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For Sherif Kamel, solving his country’s economic woes is all about building an entrepreneurial culture. But the dean of the business school at the American University of Cairo admits that in Egypt today, this is no straightforward task. “It’s another culture we are trying to build.”
The facts speak for themselves, he says. More than 7m Egyptian people work for the government, meaning that around 30m of Egypt’s 90m population are dependent on civil service salaries. It is a situation Prof Kamel believes has to change.
His school is putting steps in place to promote innovation. Over the past four years 4,500 people have been trained, coached and helped to set up their own ventures by the business school at AUC, says Prof Kamel. “We have to create a strong impact in this area. We have to create a momentum and I think we have been able to do that.”
Business plan competition
While business school competitions and entrepreneurial teaching are commonplace in most business schools, the would-be entrepreneurs that AUC is encouraging are from outside the business school altogether. They are overwhelmingly young and mainly out of work, but they all have one thing in common – they have an idea they bring to the table, says the dean. He sees his school’s role as nurturing this. “The challenge you have today is that you cannot set up a business based on just an idea. I don’t think money is the problem. Shaping ideas and turning them into concrete proposals is the problem.”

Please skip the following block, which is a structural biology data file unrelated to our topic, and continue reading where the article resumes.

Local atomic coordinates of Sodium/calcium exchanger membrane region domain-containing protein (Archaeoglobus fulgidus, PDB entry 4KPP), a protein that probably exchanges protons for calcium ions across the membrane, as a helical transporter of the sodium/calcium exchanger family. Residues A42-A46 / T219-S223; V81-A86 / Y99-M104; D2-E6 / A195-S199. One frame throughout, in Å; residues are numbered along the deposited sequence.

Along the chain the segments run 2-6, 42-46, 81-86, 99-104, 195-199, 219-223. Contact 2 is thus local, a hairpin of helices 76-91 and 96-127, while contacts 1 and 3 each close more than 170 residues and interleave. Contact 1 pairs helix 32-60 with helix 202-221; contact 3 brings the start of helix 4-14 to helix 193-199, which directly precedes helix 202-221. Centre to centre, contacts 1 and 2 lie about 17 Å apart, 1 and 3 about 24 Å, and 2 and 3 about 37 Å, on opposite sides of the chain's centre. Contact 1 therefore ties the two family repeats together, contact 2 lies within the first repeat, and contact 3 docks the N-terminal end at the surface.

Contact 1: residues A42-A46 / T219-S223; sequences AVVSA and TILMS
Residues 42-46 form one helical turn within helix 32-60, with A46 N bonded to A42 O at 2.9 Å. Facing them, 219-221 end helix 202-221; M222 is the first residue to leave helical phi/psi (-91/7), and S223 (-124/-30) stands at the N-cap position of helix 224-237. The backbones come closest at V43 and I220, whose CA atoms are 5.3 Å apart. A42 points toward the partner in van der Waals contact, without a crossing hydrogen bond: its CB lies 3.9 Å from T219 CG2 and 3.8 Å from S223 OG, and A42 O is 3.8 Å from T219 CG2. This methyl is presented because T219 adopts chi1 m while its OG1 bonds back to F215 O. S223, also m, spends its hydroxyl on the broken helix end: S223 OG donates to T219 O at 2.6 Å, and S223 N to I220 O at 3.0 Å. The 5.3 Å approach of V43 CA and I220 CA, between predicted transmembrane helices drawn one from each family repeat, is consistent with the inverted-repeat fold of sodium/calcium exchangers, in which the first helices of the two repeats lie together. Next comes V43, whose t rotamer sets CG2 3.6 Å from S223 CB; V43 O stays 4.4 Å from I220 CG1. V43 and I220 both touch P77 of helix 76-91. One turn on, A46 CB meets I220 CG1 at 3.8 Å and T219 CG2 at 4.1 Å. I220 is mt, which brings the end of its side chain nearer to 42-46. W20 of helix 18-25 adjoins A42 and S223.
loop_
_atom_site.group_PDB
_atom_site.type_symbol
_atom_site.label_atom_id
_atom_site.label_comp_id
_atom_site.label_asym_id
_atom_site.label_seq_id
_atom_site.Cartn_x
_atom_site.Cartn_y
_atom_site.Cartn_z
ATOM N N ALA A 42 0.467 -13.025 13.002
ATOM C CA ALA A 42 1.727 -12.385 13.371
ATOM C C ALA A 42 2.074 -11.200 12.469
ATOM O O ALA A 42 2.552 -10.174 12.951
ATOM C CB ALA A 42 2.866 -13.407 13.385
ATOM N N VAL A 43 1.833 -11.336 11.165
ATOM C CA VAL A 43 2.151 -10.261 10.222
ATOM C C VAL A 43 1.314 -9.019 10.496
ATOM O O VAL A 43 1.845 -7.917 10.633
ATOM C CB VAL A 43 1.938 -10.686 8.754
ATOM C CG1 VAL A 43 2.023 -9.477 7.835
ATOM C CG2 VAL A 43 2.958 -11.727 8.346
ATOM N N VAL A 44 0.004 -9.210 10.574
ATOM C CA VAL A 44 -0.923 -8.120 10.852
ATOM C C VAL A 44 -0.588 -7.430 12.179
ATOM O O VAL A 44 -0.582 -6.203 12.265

The school is using social media to to advertise its business plan competition and it has proven particularly successful. “Two or three messages and the people come,” says Prof Kamel. And the would-be entrepreneurs are not just based in Cairo. “If you want to change Egypt you need to attract people from the remote areas and increasingly we are doing that.”
At the end of June an incubator will be set up on the campus and will adopt an interdisciplinary approach to innovation, involving the other university departments as well as the business school.
Prof Kamel is no stranger to either innovation or interdisciplinary collaboration. After receiving his PhD from the London School of Economics in the UK, he went back to work for an Egyptian government think-tank that investigated the introduction of information technology into public administration. He became involved with AUC on a professional level in 1992 – he had previously studied there as an undergraduate – and joined the university full-time in 2001.
The school, which was set up in 1947, now teaches postgraduate degrees as well as undergraduate and executive programmes. Prof Kamel wants to grow the graduate programmes, such as the MBA, the EMBA and the masters degrees. And he believes that Egypt’s location in Africa but facing Europe, will enable the school to attract top students. “Africa is the continent of the 21st century,” he states.
Short executive programmes are also a mainstay of the school. “Since 1966 the school has been strong in executive education – these courses preceded the degree programmes,” he points out. “Executive programmes are important because they bring us closer to business. I don’t see business schools developing unless their rate of change is as fast as in the corporate world outside.”